The idea for the conference began to form following an observation: on one hand, scientific innovations that allow us to live longer are hailed as great advances; while on the other, the fact that people nowadays live longer is regularly framed as a problem. The metaphors that are often used when the topic is discussed, for example in relation to the welfare state and health services are revealing: ‘time-bomb’ and ‘drain on resources’ are only two examples. And in discourse on ageing populations, older citizens (itself a problematic label: who are ‘the elderly’? Are they all the same?) are often portrayed as ‘takers’, leading comfortable lives at the expense of the younger generations who, when their time comes, will not be as fortunate. The messages we receive are, in other words, contradictory; age is both an opportunity, especially in a market economy that sees longer lives as a chance for prolonged consumption, and a burden, for its ‘costs’.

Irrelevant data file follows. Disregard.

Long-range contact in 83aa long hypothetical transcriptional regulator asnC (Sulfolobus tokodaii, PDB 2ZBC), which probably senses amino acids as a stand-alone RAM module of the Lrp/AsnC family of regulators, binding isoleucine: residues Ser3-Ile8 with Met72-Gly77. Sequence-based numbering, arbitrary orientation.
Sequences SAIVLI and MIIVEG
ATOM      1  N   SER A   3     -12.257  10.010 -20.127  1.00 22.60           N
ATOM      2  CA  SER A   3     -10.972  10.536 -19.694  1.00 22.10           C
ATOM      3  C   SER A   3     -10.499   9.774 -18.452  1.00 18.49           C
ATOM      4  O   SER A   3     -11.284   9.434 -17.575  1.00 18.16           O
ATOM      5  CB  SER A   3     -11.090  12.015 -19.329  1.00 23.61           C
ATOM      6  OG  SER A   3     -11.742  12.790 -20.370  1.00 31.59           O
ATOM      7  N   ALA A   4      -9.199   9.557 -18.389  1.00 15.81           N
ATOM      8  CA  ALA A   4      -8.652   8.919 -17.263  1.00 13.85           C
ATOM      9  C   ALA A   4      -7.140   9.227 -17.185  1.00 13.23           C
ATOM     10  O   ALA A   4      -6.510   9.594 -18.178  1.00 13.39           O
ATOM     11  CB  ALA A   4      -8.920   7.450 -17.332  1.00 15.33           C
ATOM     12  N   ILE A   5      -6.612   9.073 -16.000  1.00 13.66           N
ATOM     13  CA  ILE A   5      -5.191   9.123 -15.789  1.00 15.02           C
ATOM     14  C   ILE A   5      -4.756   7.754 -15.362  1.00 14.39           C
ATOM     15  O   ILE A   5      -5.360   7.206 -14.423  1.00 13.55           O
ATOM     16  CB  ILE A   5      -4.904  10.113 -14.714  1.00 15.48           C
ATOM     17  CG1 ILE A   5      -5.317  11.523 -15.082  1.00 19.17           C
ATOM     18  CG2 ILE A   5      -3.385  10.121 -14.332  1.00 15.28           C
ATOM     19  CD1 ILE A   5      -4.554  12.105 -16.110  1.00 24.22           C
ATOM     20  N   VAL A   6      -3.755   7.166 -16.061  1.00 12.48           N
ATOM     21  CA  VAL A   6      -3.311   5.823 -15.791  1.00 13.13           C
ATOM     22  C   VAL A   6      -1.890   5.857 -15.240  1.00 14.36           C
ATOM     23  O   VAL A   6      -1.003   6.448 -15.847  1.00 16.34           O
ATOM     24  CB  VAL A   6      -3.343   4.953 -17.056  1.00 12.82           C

The ways in which we, as a society, represent age and ageing are therefore relevant and have consequences for the ways we construe and relate to older people. From policy-making to intergenerational relations, the ways in which age is construed and presented are never neutral. They can and should be constantly challenged; to do so, both the art historian and the sociologist, the social worker and the literary theorist, as well as – let’s not forget it – older people themselves, can and should contribute to the debate. Something we hope to have facilitated with this event, a video recording of which will soon be available (watch this space!).

And anyway, when does ageing really start? The day we are born, one may say.

 

21 March 2014

The Annual Equality Lecture